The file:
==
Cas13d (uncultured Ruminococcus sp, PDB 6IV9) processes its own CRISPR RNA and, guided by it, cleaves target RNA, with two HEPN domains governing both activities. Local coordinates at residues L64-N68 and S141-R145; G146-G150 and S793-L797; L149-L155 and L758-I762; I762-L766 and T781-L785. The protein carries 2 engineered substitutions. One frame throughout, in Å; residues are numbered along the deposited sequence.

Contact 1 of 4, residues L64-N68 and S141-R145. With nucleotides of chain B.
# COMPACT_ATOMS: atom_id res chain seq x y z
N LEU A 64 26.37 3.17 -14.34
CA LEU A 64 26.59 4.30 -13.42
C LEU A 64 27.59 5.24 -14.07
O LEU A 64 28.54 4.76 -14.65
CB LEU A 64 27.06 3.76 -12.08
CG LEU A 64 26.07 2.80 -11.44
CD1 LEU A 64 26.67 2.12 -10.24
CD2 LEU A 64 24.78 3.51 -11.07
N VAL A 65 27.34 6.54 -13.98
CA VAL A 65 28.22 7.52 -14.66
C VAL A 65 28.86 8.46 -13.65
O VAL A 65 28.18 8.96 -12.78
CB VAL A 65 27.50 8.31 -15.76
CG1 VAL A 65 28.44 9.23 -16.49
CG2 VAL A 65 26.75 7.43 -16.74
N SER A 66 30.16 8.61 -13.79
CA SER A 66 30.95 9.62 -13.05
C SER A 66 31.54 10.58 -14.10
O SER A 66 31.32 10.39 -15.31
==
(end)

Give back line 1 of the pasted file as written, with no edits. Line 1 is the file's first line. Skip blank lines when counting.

Cas13d (uncultured Ruminococcus sp, PDB 6IV9) processes its own CRISPR RNA and, guided by it, cleaves target RNA, with two HEPN domains governing both activities. Local coordinates at residues L64-N68 and S141-R145; G146-G150 and S793-L797; L149-L155 and L758-I762; I762-L766 and T781-L785. The protein carries 2 engineered substitutions. One frame throughout, in Å; residues are numbered along the deposited sequence.